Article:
Conflict remains the primary driver of acute food insecurity in Africa, imperiling over 100 million people.
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Acute food insecurity in Africa has increased by over 60 percent in the past year and threatens to widen further as the effects of COVID-19 exacerbate other drivers such as conflict and political mismanagement.
Development efforts to stabilize conflict-affected regions should focus on a wider geographic area than those that are most fragile. Strengthening the resilience of outlying regions can help prevent deterioration in these locations while providing a more solid base of support for areas affected by crisis. This may require intensifying agriculture and strengthening markets in peri-urban and rural areas where displaced persons are living. Private sector investments can also be encouraged in these areas by reducing the risks investors face. Development efforts must simultaneously amplify the voices of effective local leaders and institutions while improving public sector effectiveness.
Conflict is a central factor in the geography of Africa’s food insecurity. The acuteness of this insecurity deepens the longer a conflict continues.
The humanitarian situation in South Sudan continues to deteriorate as the conflict persists unabated. Four years of widespread violence have left 6 million people—half the population—acutely food insecure.
Nineteen African countries are facing acute levels of food insecurity. Ten of those countries are experiencing internal conflict.
Nigeria faces an array of security challenges beyond Boko Haram. Distinguishing these threats and understanding their socio-geographic contours is essential for adapting customized solutions.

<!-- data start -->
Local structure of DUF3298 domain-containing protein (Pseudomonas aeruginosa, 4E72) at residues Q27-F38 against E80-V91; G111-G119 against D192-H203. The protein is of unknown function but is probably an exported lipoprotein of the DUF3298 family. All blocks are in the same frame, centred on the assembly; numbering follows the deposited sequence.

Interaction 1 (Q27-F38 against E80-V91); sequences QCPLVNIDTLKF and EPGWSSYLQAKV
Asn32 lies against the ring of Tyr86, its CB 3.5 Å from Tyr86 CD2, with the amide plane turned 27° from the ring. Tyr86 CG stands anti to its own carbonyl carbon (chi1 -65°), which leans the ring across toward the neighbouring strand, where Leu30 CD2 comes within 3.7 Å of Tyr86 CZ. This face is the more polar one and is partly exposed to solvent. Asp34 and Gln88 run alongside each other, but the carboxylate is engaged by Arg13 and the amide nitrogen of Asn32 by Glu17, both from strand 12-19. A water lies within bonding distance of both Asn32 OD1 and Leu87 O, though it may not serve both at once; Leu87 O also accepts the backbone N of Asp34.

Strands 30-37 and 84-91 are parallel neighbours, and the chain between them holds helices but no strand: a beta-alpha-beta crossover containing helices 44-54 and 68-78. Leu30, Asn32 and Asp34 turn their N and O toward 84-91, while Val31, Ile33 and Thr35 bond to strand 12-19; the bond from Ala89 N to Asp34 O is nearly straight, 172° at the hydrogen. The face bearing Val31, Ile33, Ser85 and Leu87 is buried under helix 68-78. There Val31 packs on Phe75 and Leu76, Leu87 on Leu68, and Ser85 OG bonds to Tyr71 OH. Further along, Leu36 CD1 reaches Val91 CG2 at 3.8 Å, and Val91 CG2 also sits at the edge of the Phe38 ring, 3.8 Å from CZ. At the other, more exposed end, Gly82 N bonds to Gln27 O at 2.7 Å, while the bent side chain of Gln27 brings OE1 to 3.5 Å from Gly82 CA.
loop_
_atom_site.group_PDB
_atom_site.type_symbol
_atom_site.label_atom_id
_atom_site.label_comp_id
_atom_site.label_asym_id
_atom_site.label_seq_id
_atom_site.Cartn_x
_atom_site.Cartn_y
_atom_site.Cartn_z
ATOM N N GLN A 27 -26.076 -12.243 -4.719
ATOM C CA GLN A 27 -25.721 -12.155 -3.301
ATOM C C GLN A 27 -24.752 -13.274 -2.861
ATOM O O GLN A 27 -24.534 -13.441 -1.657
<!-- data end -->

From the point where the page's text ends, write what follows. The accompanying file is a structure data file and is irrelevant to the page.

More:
A surge of violent events by militant Islamist groups in Africa, led by escalations in the Sahel and the Lake Chad Basin, sets record and widens instability.
This document is intended as a planning toolkit for policymakers and practitioners as they navigate the process of developing maritime national security strategies in Africa. Compiled by the Africa Center for Strategic Studies in 2016, the toolkit reflects the contributions and experiences of dozens of African maritime security professionals who have undertaken maritime security strategy planning processes.
Africa's rapidly evolving maritime security environment has prompted innovations in Africa's maritime security architecture, leading to greater regional coordination.
From Boko Haram to farmer-herder conflicts, ethno-religious tensions, separatist movements, urban crime, and national identity, Nigeria experts size up the security priorities facing the Buhari government in its second term.
The Seychelles’ environmental, economic, and security plans include unique reforms and innovative partnerships generate benefits that reach well beyond its shores.